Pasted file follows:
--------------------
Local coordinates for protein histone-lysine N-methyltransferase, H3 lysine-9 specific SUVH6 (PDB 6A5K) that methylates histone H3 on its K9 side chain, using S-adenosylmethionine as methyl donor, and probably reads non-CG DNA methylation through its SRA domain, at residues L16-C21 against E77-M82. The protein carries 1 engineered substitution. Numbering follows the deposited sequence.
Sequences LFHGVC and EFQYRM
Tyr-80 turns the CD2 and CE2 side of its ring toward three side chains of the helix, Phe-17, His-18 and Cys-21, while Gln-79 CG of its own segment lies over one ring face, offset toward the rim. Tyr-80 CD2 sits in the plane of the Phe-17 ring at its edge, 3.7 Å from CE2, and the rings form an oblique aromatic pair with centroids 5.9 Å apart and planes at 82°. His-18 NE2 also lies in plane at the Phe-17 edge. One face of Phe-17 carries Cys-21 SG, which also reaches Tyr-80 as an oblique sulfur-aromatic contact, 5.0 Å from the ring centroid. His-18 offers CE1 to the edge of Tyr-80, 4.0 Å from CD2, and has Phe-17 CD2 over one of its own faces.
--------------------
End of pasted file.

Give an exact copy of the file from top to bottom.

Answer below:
Local coordinates for protein histone-lysine N-methyltransferase, H3 lysine-9 specific SUVH6 (PDB 6A5K) that methylates histone H3 on its K9 side chain, using S-adenosylmethionine as methyl donor, and probably reads non-CG DNA methylation through its SRA domain, at residues L16-C21 against E77-M82. The protein carries 1 engineered substitution. Numbering follows the deposited sequence.
Sequences LFHGVC and EFQYRM
Tyr-80 turns the CD2 and CE2 side of its ring toward three side chains of the helix, Phe-17, His-18 and Cys-21, while Gln-79 CG of its own segment lies over one ring face, offset toward the rim. Tyr-80 CD2 sits in the plane of the Phe-17 ring at its edge, 3.7 Å from CE2, and the rings form an oblique aromatic pair with centroids 5.9 Å apart and planes at 82°. His-18 NE2 also lies in plane at the Phe-17 edge. One face of Phe-17 carries Cys-21 SG, which also reaches Tyr-80 as an oblique sulfur-aromatic contact, 5.0 Å from the ring centroid. His-18 offers CE1 to the edge of Tyr-80, 4.0 Å from CD2, and has Phe-17 CD2 over one of its own faces.